Caleb Smith is not an ace. I will put that out there now, and assuage any comment bombs. However looking at a short season, and for funsies, considering an MLB proposed 50-game season that looks closer and closer to reality as the days grow longer, we are now looking at finding value in possibly 2 months of games, bleh. With a long grinding season becoming a short sprint, I was curious about fast-starting pitchers while continuing research on the hitter-side. To my surprise, there was 1 name that appeared in the Top 20 K% for starting pitchers from April–May over the last 2 years outside of Grey’s Top 100. That name is indeed Caleb Smith.
Now I know what you are thinking, Smith is kinda sun-dried garbaggio as the season wears on so why are you bothering me with this pincushion? I get it. But hear me out! If the season continues to shrink and we see 2 months full of games, you can spin the wheel of mediocrity and possibly land on a short-term ace. He doesn’t have to be Mr. Right, just Mr. Right-now-while-we-have-games (for 2 months). And those kinds of aces come in spades, Mr. Kilmister. One of which could easily be our boy, Caleb.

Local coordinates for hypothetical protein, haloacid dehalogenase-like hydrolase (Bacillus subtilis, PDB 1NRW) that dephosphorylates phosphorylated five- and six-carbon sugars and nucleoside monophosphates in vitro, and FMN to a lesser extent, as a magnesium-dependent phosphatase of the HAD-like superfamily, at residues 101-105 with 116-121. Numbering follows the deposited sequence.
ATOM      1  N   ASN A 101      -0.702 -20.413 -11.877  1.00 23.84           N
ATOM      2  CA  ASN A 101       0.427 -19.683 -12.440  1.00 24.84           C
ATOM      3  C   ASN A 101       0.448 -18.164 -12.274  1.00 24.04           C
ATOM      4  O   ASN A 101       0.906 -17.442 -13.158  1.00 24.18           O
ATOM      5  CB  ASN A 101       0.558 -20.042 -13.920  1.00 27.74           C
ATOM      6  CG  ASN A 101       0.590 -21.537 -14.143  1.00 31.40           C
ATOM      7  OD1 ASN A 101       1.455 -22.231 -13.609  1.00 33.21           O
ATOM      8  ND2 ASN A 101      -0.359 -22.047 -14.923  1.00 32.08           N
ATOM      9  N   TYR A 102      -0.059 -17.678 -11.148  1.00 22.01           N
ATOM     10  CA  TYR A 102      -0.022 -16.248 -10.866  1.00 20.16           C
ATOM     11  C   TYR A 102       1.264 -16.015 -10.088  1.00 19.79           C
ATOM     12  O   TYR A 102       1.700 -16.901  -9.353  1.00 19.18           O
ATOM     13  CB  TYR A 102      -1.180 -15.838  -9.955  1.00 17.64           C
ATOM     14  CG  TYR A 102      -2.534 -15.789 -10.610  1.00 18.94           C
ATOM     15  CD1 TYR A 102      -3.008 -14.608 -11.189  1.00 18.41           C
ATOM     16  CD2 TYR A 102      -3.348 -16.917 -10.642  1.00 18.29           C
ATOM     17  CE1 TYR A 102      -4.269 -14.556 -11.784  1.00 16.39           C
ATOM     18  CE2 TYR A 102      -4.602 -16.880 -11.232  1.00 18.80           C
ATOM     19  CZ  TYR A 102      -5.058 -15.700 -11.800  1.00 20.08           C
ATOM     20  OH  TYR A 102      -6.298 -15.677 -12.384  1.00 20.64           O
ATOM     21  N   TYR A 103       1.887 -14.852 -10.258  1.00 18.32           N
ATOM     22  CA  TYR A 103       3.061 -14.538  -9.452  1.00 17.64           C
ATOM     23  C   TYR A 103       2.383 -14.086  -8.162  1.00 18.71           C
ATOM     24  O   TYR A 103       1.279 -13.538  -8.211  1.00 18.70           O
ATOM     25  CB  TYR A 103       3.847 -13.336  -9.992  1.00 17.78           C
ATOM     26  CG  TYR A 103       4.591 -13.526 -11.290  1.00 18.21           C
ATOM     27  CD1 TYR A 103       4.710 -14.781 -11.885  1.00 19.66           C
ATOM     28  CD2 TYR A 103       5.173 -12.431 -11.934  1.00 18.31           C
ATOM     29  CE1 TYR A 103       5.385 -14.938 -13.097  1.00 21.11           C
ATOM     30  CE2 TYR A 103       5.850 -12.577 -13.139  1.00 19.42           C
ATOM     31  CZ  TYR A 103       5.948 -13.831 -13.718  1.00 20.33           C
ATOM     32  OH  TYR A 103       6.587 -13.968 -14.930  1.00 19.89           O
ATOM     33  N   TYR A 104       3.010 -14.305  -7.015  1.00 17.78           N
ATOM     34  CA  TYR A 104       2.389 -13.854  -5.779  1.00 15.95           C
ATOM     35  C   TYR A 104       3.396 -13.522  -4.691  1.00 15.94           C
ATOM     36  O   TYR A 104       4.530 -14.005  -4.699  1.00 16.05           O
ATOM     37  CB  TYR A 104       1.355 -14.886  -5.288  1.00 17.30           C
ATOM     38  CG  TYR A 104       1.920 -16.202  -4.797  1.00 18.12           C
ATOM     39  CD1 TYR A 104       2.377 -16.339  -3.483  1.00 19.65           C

In his short career so far, over 117.1 innings Caleb Smith has 3.30 ERA, 11.44 K/9, and .190 BAA during the first 2 months of the season. That looks a lot like the stat line of Shane Bieber in a short season. Is Caleb Smith the next Bieber? Hahaha, let’s not get too far ahead of ourselves. I’m not going to be rifling through my pitchers to take Smith to the range. But I am saying he could be fairly reliable in a pinch for a quick double-tap. There is some risk to be mindful of with him: it fell apart for him in the second half in 2019 as it did in 2018, largely due to a rather high road HR/9 over 2, whereas his HR/9 at home was only 1.23. However, his season went off the rails after a hip injury that ultimately lowered his velocity by 2-3 mph after returning.
Caleb Smith has been drafted firmly after 200 (and rightly so given his late-season implosions). But for that cost, its very cheap for a pitcher that could go on a short-season tear and lead your pitching staff. The long test of a full season has not been kind to him so far, but he could stay healthy with fewer innings. All 3 of his pitches get an above-average swinging strike rate, so you know he’s not shooting blanks. And if the velocity is back, he might be one hell of a sidearm.